Friday, December 21, 2012

Osborne Family Spectacle of Lights on Residential Street

The Osborne Family Spectacle of Lights has been a mainstay of MGM Studios since 1995, when Disney acquired the display from Jennings Osborne.  Jennings began his display when his daughter wanted their house decorated in lights for Christmas in 1986. Initially the display consisted of 1000 lights, and every year after it got bigger and bigger. Until his display got so big, that he purchased the properties on both sides of his own property to expand the display even farther.  Eventually the neighbors around him started filing lawsuits claiming that the traffic around the neighborhood made even the simplest errand take up to two hours or more. After much legal turmoil, in 1995 the state Supreme Court shut the display at his own residence down completely.
  John Phelan, project director at Walt Disney World, thought that the display would benefit Disney and also bring a pleasant addition to MGM Studios at the time. So he made an offer to Osborne, who was a fan of Walt Disney World and gladly accepted to move most of the display to Residential Street, which was located on the back lot at the time.  By 1996 Disney had added many lights to the display bringing the total up to 4.5 million.

     Residential Street was experienced as a ride through portion on the original Back Lot tram tour. It contained a "neighborhood" of  many various houses that consisted of no more than the Street side façades. If you got a good look behind these façades you'll see that it is pretty much bare steel and wood with no completed back structure of the house.  When Residential Street hosted the Osborne light display, the streets were opened up to guests to walk about the neighborhoods and admire the enormous display of lights draped about the facades. There were many other elements besides the lights on the houses.  Which included Santa, reindeer,  toy soldiers,  nativity scene, as well as many lights on real and fake trees and even lights on cars.
Golden Girls house

    Residential street was closed to the public on July 2, 2003. The street was scheduled for demolition to make way for the new stunt show: Lights, Motors, Action. Which resulted into an even more abbreviated Back Lot tour.  The Osborne lights were moved to an area of the park known as New York Street.  Which was eventually renamed to streets of America. The show has undergone many changes through the years, including a dancing portion of the light display. Which warrants the most recent name change to the Osborne Spectacle of Dancing Lights.
    This show really adds a nice holiday element to Hollywood studios which doesn't have the amount of offerings that the other parks do. I think some of the charm is missing compared to when the display was on Residential Street. But the wow moments and overall feelings are definitely there nowadays.  I hope Disney continues to utilize technological advances that are available, and invent new ways to plus this show to keep it relevant and exciting to park guests for years to come.  While keeping the charm and history of the display in tact.  Thanks for reading and Merry Christmas and Happy Holidays!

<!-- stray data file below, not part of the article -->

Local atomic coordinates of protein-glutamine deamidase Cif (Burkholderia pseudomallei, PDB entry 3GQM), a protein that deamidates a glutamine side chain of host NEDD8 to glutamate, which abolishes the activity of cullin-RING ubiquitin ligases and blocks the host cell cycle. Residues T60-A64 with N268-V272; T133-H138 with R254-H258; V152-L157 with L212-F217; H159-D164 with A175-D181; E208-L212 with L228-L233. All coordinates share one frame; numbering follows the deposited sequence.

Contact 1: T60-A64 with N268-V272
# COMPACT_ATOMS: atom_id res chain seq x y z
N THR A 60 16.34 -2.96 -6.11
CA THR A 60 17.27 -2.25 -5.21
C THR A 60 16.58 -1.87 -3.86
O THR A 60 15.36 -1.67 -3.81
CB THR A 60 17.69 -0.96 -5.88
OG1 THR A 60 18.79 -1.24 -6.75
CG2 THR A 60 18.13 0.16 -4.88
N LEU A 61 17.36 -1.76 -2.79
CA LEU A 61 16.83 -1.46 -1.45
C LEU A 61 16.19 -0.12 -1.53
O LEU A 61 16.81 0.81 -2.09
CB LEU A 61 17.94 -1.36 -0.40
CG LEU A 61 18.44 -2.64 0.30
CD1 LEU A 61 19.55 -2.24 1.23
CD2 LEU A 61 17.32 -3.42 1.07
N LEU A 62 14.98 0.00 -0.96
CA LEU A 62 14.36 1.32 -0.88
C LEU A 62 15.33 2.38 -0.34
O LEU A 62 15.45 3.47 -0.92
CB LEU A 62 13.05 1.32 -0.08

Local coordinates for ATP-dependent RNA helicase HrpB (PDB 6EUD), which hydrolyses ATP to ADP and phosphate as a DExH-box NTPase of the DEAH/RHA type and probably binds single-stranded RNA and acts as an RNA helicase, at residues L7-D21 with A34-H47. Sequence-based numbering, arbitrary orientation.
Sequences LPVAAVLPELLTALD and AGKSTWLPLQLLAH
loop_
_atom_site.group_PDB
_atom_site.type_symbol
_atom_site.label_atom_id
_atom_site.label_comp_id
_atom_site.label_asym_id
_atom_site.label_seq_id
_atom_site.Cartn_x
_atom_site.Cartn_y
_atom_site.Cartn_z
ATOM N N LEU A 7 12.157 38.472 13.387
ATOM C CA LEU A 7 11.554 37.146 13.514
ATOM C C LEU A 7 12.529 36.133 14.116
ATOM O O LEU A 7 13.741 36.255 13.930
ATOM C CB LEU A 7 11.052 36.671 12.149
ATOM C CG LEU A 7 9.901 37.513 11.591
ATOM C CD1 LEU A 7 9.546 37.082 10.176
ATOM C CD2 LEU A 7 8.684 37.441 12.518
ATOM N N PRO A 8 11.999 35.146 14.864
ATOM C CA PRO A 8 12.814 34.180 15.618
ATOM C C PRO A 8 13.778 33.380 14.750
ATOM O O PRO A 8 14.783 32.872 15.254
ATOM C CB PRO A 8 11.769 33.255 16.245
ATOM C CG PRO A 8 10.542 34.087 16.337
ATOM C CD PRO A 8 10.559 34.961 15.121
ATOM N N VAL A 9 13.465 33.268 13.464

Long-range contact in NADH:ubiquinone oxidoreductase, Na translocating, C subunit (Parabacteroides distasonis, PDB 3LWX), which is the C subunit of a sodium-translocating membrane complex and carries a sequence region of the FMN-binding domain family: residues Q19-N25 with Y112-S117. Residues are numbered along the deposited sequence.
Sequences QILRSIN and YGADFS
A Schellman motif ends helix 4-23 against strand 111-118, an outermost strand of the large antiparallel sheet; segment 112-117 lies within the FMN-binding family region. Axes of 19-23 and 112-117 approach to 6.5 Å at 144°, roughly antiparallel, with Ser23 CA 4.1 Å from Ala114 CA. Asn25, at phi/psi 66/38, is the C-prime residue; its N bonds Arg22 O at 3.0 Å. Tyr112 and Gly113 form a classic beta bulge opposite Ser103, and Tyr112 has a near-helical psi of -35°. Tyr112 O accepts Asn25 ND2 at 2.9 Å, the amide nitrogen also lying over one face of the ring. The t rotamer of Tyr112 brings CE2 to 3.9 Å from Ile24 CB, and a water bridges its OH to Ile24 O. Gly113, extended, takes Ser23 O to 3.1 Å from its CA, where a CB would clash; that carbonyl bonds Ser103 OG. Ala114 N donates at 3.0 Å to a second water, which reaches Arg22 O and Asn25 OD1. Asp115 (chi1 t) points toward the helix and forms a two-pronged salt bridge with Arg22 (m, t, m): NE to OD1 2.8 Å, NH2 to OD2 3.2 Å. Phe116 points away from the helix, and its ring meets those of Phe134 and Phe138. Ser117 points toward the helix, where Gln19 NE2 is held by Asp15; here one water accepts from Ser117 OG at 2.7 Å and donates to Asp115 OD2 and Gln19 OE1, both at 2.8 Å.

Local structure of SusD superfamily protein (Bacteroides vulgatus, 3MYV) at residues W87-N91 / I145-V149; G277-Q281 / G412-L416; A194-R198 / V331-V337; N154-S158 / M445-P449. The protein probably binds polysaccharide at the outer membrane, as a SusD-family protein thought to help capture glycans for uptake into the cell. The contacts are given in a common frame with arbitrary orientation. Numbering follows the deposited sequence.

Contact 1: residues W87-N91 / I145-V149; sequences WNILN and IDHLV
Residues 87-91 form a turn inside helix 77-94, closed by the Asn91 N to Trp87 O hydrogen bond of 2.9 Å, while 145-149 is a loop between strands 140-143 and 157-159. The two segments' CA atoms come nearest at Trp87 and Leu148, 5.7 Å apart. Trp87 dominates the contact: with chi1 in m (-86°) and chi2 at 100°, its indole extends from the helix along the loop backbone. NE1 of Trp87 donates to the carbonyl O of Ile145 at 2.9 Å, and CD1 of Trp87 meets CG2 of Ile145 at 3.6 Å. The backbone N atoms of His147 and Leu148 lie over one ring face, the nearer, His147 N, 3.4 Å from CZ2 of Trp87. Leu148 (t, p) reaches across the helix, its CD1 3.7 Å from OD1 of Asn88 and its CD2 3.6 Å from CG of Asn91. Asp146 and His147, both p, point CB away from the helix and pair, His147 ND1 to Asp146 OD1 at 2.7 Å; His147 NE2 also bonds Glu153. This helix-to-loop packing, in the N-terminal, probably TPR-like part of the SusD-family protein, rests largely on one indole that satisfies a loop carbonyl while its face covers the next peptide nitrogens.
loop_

Saturday, December 8, 2012

Caribbean Plaza atmosphere

    Caribbean Plaza was added to Adventureland at the Magic Kingdom in 1973.  This was brought on by the Pirates of The Caribbean attraction being built in Florida; as well as extending the existing Adventureland, which pretty much ended right at the Tiki Room building and included a pathway running straight into Frontierland on the west side of The Country Bear Jamboree.  The addition of Caribbean Plaza allowed a better transition into Frontierland, as well as added a dynamic thematic element to that side of the park.   
      The well themed atmosphere was plussed by the performances of JP and The Silver Stars, a steel drum band that performed around the area.  The locations that they performed changed throughout the years, and ultimately ended in 1999 to make way for various meet and greet areas and character interaction elements that are less atmosphere based, and more product based.
     I have always had an affinity towards this area of Magic Kingdom.  I know as a child I absolutely loved the shop at the end of Pirates.  Back when the rifles sold actually looked like guns that would have been used by pirates, as well as many other treasures to plunder there.  My grandfather loved to stop and listen to the music that emanated harmoniously from their various instruments.  We always took the time to enjoy their performances, so in turn we spent a lot of time around here.  A taco salad was rarely missed at El Pirata y Perico, when it used to be open more frequently in the past.  It is now called Tortuga Tavern, and is only open during the most busy times of the year at the park.